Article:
August 18 and 19

I stayed in Janki Chatti for next two days and spent some time in the village. It was a fortuitous event I met the most extraordinary sadhu in my life. This monk called Ram Das Mauni Baba (silent monk) was 80 plus, staying there for last 40 years. He was not even concerned about people around his temple, most of the time engaged in his daily work. He only ate fruits and dry fruits and never cooked anything for last 40 years.

I will take a separate chapter of my visitation with monks in Yamunotri.

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Wednesday, July 29, 2015

Top 6 things not to do in Thailand to enjoy most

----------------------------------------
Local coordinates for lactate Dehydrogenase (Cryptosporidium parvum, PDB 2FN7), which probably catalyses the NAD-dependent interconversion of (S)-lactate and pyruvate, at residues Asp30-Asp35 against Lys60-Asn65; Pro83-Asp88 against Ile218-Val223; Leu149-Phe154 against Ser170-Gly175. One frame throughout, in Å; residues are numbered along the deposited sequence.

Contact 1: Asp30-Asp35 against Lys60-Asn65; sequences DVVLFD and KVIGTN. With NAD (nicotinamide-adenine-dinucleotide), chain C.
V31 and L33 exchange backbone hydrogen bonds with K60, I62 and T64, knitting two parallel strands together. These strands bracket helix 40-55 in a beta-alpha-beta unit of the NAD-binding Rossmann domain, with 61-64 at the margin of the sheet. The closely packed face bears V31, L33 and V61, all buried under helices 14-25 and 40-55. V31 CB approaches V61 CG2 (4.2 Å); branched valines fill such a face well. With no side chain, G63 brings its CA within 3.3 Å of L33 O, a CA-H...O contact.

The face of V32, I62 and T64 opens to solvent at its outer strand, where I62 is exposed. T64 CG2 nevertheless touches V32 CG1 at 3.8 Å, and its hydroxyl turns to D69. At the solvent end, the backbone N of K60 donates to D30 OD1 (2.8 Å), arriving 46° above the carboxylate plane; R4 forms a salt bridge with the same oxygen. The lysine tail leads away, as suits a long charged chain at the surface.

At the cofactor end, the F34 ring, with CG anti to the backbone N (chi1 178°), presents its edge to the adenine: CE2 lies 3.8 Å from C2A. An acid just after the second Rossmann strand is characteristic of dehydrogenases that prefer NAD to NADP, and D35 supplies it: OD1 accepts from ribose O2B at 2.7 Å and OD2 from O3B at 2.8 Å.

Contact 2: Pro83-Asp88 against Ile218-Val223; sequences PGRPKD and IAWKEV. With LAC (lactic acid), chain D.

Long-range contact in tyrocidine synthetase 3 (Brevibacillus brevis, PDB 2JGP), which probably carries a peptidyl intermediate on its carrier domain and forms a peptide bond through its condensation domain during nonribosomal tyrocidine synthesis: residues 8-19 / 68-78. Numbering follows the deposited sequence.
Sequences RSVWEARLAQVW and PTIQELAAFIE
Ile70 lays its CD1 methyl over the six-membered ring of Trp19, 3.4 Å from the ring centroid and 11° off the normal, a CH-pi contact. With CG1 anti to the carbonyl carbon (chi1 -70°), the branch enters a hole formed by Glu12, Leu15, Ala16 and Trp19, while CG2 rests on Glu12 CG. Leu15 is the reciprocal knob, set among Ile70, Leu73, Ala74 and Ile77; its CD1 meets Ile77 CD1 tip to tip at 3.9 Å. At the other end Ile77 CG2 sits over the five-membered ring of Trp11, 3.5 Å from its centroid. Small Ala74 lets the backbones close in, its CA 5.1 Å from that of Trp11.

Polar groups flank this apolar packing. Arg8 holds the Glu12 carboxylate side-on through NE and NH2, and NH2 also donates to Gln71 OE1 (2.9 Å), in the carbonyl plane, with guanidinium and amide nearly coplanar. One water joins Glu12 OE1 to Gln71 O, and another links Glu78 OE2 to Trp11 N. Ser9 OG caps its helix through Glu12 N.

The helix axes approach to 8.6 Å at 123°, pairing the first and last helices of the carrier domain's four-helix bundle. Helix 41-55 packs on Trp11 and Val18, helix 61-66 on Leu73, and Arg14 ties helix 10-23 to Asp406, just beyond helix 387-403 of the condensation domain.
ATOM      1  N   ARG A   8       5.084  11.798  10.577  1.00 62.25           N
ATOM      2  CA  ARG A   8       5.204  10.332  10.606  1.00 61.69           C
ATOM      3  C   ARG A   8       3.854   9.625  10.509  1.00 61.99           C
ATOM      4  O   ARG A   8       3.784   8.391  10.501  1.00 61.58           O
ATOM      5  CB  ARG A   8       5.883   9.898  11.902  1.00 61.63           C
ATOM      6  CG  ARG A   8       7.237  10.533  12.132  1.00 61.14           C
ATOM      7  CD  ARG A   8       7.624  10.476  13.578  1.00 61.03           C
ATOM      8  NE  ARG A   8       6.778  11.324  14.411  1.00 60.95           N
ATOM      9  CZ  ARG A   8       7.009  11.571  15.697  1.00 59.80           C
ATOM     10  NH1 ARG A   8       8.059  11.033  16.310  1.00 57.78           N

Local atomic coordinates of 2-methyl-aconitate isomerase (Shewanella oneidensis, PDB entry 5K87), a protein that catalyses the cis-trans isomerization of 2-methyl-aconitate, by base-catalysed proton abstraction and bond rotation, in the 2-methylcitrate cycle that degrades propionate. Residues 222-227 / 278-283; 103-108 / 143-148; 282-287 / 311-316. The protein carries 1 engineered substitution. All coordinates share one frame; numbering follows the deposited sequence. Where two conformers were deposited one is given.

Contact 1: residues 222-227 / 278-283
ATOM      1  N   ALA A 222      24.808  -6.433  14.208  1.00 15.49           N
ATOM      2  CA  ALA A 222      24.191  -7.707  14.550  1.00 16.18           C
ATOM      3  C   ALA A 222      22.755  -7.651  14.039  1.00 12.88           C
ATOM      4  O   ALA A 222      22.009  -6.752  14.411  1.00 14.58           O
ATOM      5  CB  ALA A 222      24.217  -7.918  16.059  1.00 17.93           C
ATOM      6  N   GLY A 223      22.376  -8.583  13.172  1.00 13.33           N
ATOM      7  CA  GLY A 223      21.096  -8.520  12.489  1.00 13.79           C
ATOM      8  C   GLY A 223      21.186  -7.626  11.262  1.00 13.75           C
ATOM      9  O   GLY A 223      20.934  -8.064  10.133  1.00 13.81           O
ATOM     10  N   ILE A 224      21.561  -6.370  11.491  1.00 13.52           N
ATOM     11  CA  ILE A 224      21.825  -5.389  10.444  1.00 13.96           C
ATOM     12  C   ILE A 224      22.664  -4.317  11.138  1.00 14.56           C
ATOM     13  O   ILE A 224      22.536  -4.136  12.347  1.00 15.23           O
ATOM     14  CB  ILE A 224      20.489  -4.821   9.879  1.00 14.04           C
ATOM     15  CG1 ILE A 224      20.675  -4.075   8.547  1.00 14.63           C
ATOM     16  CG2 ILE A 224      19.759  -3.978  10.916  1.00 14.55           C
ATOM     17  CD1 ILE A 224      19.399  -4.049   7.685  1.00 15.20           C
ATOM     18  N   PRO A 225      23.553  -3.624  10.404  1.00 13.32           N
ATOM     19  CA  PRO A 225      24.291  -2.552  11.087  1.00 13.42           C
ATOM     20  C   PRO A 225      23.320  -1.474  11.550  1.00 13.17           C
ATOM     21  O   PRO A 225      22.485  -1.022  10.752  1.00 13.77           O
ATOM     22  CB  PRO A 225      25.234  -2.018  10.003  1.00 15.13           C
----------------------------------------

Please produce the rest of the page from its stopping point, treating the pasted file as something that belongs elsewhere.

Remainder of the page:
thailand canal local homes

Every place has its own charm, uniqueness and some reasons to rejoice. It depends on the priority and psyche of a person how he or she can take thing wholeheartedly. I have met people who told lots of stories about Thailand, how filthy streets were, how stinky those foods were and other despicable thoughts. There are people who find even Afghanistan, a barren land, a heartening experience. It depends not only on what you are looking for, but also how well you can get experiential beauty of it.

One thing is I’m sure that most of the people agree with me, Thailand isn’t boring. It has a certain life energy that flows through its landscape. You can find everything here; from party to serenity; from seducing beaches to dense forests; from backpackers ghettos to innumerable monasteries. There are ten things in my opinion travelers should not indulge in to relish Thailand more than regular travel.

1. Don’t stay in Bangkok

bangkok street homes local